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Negroponte meets al-Maliki; 7 U.S. troops dead
BAGHDAD — John D. Negroponte, director of national intelligence, met yesterday with Iraq’s prime minister — on a day when seven Americans died in combat and the tortured bodies of 56 men were found on the streets of Baghdad.
The bodies were those of men between 20 and 45 years old, and all were apparent victims of sectarian death squads, police said.
All wore civilian clothes and had been bound at the wrists and ankles, police Lt. Mohammed Khayon said.
He said the bodies showed signs of having been tortured, a common practice among Shi’ite death squads who seize victims from homes or from cars and buses traveling the capital’s dangerous streets.
Such slayings almost always go unsolved, and Lt. Khayon said police had no solid information on the victims’ identities or their killers.
The bodies were discovered a day after a bomb exploded in a crowded market in a Shi’ite area of Baghdad, killing at least seven persons.
Mr. Negroponte’s surprise visit yesterday came five days after the arrival of National Security Adviser Stephen J. Hadley, who flew to Baghdad after the Iraqi leadership issued a series of bitter complaints about U.S. tactics in the country.
Mr. al-Maliki met with Mr. Negroponte in the Iraqi leader’s office in Baghdad’s heavily fortified Green Zone, according to the prime minister’s spokesman.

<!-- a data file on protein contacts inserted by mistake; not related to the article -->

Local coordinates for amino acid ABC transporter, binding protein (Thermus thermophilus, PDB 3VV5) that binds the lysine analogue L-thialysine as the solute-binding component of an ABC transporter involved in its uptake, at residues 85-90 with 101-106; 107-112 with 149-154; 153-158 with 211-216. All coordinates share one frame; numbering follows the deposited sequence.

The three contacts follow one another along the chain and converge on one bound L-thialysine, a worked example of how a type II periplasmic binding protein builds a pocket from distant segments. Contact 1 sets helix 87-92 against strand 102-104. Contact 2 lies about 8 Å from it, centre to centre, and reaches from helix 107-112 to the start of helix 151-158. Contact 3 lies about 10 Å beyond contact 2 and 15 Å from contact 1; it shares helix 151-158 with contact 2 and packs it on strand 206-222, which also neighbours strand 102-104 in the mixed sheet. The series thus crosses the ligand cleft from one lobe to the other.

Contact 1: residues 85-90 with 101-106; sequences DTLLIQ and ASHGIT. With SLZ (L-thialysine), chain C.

The spokesman, Yassin Majid, said the visit was part “of a continuing series of meetings between the Iraqi government and the U.S. administration.” He did not elaborate.
U.S. Embassy officials confirmed Mr. Negroponte was in the capital but would not comment further.
Video from the prime minister’s office showed Mr. Negroponte and U.S. Ambassador Zalmay Khalilzad greeting Mr. al-Maliki, with three kisses on the cheek.
Relations between the United States and the Iraqi government have been strained in recent days after Mr. al-Maliki issued a series of bitter complaints, at one point saying he was not “America’s man in Iraq.”
Mr. Negroponte served as the ambassador to Iraq before Mr. Khalilzad.
Meanwhile, with more violence expected after tomorrow’s anticipated announcement of a verdict in the trial of Saddam Hussein, Iraq’s defense minister has canceled leave for all soldiers.
Defense Minister Abdul-Qader al-Obeidi issued the order in a video of a meeting in which Prime Minister Nouri al-Maliki upbraided senior military and security officials for failing to stop the capital’s unbridled violence.
By Andrew P. Napolitano
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